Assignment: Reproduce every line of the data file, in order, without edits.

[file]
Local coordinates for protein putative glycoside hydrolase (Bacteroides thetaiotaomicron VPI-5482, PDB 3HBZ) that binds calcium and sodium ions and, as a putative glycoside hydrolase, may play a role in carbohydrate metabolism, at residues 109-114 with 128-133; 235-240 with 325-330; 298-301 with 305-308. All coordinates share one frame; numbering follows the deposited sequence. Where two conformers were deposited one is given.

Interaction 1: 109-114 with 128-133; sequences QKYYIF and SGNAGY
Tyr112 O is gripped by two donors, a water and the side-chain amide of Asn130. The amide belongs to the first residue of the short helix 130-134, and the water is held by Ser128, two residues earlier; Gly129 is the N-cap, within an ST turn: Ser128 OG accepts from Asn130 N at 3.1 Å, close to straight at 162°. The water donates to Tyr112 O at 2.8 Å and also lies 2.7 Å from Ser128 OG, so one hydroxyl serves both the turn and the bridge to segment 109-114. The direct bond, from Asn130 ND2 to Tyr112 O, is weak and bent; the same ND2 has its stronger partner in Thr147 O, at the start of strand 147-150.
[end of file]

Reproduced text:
Local coordinates for protein putative glycoside hydrolase (Bacteroides thetaiotaomicron VPI-5482, PDB 3HBZ) that binds calcium and sodium ions and, as a putative glycoside hydrolase, may play a role in carbohydrate metabolism, at residues 109-114 with 128-133; 235-240 with 325-330; 298-301 with 305-308. All coordinates share one frame; numbering follows the deposited sequence. Where two conformers were deposited one is given.

Interaction 1: 109-114 with 128-133; sequences QKYYIF and SGNAGY
Tyr112 O is gripped by two donors, a water and the side-chain amide of Asn130. The amide belongs to the first residue of the short helix 130-134, and the water is held by Ser128, two residues earlier; Gly129 is the N-cap, within an ST turn: Ser128 OG accepts from Asn130 N at 3.1 Å, close to straight at 162°. The water donates to Tyr112 O at 2.8 Å and also lies 2.7 Å from Ser128 OG, so one hydroxyl serves both the turn and the bridge to segment 109-114. The direct bond, from Asn130 ND2 to Tyr112 O, is weak and bent; the same ND2 has its stronger partner in Thr147 O, at the start of strand 147-150.